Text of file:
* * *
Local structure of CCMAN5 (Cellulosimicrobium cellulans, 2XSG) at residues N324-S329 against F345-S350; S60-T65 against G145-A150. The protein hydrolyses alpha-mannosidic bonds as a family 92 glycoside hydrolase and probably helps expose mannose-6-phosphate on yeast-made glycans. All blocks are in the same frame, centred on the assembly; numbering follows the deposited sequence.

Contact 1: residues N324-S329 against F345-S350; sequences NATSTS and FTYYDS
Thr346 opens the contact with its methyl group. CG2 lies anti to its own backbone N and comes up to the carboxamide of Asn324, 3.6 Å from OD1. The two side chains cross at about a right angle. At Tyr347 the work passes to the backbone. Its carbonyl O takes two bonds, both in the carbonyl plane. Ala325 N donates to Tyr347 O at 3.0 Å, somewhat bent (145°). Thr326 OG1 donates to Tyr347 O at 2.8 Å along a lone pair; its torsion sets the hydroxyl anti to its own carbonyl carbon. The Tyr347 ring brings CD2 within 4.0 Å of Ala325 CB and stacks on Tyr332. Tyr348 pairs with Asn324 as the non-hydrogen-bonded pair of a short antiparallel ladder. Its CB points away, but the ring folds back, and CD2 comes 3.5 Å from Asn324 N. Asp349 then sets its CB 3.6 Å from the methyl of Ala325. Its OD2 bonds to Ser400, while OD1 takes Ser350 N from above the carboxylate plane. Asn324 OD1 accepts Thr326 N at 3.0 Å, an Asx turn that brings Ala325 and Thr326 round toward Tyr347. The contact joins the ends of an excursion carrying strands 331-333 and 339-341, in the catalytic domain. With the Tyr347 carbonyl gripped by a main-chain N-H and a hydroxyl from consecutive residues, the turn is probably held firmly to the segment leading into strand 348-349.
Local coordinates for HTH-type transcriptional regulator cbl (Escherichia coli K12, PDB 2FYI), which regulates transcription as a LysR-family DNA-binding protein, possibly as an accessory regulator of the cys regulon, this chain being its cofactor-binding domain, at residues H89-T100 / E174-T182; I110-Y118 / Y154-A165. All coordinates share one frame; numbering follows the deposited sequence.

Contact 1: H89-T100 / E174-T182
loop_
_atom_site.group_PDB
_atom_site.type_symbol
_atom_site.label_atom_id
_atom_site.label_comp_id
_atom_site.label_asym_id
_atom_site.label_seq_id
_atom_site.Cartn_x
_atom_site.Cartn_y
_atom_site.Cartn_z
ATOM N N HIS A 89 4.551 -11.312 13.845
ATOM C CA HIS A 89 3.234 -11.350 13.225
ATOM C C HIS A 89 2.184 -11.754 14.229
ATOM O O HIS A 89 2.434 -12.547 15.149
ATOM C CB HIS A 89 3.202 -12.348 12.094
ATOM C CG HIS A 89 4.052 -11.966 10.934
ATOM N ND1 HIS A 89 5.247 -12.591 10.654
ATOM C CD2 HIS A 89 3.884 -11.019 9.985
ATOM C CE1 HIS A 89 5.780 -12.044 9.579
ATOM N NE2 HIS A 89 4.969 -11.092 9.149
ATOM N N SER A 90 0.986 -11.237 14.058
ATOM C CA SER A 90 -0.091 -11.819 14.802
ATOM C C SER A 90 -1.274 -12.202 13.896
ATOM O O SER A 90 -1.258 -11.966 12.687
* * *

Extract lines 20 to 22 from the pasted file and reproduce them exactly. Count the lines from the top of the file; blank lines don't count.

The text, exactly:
ATOM C CB HIS A 89 3.202 -12.348 12.094
ATOM C CG HIS A 89 4.052 -11.966 10.934
ATOM N ND1 HIS A 89 5.247 -12.591 10.654